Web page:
ILNews

IBA: New FCRA Background Check Requirements Effective Jan. 1, 2013

Back to TopCommentsE-mailPrintBookmark and Share

 

halbert-jeffrey-mug Halbert

By Jeffrey B. Halbert, Stewart & Irwin PC

Employers utilizing consumer reporting agencies for purposes of conducting employee background checks are required to comply with specific requirements of the Fair Credit Reporting Act (“FCRA”). The FCRA provides very broad definitions for what constitutes a “consumer reporting agency,” “consumer report,” and “investigative consumer report.” In order to comply with the FCRA, employers obtaining consumer reports from consumer reporting agencies, must: (i) prior to receipt of a consumer report, make a “clear and conspicuous” written disclosure to the consumer (i.e., prospective employee), in a document that consists “solely” of the disclosure, that a consumer report may be obtained for “employment purposes”; and (ii) the applicant must provide advance written consent for the employer to obtain a consumer report for “employment purposes.”1

The FCRA also imposes additional disclosure requirements on employers obtaining investigative consumer reports (i.e., consumer reports based on personal interviews conducted by a consumer reporting agency, such as in-depth reference checks). The employer must disclose to the applicant or employee that an investigative consumer report may be obtained from a consumer reporting agency. The disclosure must include a statement informing the applicant or employee of his or her right to request additional disclosures of the “nature and scope” of the investigation, as well as the FCRA Summary of Rights. The employer must also certify to the consumer reporting agency that it has a “permissible purpose” for requesting a report and that it (i) has provided the required disclosures to the applicant or employee; (ii) has obtained written authorization from the applicant or employee; (iii) will not use the information contained in the report in violation of any federal or state equal opportunity law of regulation; and (iv) will provide the applicant or employee with a copy of the report and FCRA Summary of Rights in the event that an “adverse action” is taken on the basis of information contained in the report.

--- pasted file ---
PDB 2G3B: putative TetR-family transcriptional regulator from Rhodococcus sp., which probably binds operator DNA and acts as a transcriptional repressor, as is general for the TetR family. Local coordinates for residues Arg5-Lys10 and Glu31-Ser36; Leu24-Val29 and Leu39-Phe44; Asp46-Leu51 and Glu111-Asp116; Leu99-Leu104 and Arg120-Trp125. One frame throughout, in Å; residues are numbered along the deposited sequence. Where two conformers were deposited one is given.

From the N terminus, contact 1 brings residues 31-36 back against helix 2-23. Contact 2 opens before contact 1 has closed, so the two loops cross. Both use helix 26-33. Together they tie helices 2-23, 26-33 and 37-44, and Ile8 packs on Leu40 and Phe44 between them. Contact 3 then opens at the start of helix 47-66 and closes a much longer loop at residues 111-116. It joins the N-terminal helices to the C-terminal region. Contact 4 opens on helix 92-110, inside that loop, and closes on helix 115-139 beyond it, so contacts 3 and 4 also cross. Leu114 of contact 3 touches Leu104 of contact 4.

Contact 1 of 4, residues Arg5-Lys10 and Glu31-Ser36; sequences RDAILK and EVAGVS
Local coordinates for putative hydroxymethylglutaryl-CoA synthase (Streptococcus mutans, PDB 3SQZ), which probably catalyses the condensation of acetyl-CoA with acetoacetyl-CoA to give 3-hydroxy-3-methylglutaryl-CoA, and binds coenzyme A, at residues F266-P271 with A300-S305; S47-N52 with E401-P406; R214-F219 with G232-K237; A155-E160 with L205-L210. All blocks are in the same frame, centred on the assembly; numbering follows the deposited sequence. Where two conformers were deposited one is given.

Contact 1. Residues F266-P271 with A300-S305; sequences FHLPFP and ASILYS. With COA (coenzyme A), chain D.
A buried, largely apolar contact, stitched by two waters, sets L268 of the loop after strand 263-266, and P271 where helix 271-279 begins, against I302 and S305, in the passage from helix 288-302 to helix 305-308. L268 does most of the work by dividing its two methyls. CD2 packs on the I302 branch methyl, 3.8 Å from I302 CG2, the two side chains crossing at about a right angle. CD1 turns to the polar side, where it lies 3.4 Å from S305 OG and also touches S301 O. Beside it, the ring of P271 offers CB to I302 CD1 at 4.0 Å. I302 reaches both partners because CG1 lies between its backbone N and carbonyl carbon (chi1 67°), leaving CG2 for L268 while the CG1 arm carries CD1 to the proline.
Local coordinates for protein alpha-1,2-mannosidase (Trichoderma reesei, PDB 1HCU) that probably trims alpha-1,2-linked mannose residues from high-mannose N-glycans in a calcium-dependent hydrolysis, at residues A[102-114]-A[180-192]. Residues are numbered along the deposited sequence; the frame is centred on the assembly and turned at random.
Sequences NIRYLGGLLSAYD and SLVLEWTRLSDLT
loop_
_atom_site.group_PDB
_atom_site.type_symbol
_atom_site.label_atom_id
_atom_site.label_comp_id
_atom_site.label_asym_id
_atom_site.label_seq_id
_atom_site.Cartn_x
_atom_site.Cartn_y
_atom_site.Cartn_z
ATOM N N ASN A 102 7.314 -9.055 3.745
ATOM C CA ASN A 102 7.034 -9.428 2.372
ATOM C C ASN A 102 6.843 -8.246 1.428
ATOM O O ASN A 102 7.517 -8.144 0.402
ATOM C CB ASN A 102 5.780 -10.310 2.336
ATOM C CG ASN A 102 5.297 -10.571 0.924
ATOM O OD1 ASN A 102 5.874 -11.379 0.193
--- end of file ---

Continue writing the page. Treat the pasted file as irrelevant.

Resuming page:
If an employer takes an adverse action against the applicant or employee, in whole or in part, based on information contained in the report, the employer must follow the two-step notification process. First, before the employer implements the adverse action against the applicant or employee, it must provide a “pre-adverse action” notice to the individual, which must include a copy of the report and the FCRA Summary of Rights. If after waiting the required time, the employer is prepared to take the adverse action against the applicant or employee, it must then provide an “adverse action” notice to the individual, which must include specific information contained within the statute, including contact information for the applicable consumer reporting agency.

The FCRA allows an applicant or employee to pursue a private cause of action against an employer for “negligently” or “willfully” failing to comply with any of the requirements of the Act relating to the individual. The statute of limitations for FCRA violations require that an action be brought by the earlier of (i) two years after the date of discovery by the plaintiff of the violation; or (ii) five years after the date on which the violation that is the basis of the alleged liability occurred. Available damages vary depending on whether the alleged violation is negligent or willful. An employer who negligently fails to comply with any requirement of the FCRA relating to the individual is liable for (i) actual damages sustained by the individual; and (ii) reasonable attorneys’ fees and costs. Employers who willfully violate the statute are subject to (i) actual damages or statutory damages ranging between $100 and $1,000; (ii) punitive damages; and (iii) attorneys’ fees and costs.

Responsibility for enforcement of the FCRA, for the most part, has been transferred from the Federal Trade Commission (FTC) to the newly created Consumer Financial Protection Bureau (CFPB) as a result of the Dodd-Frank Wall Street Reform and Consumer Protection Act. As such, CFPB now possesses primary rulemaking responsibility for the FCRA and recently issued regulations requiring updates to FCRA notices being utilized for background check purposes. Prior to Jan. 1, 2013, employers must substitute the new FCRA Summary of Rights for those currently being utilized when (i) they enclose the form with the “pre-adverse action” notice; and (ii) provide the form with required disclosures for investigative consumer reports. Specifically, the CFPB has modified the FCRA Summary of Rights, Notice to Users of Consumer Reports of their Obligations under the FCRA and Notice to Furnishers of Information of their Obligations under the FCRA to make clear that the CFPB is the agency from which consumers may obtain information about their rights under the FCRA. The new forms can be found at Appendices K, M, and N to 12 C.F.R. Part 1022 and obtained online at www.ecfr.gov or www.consumerfinance.gov.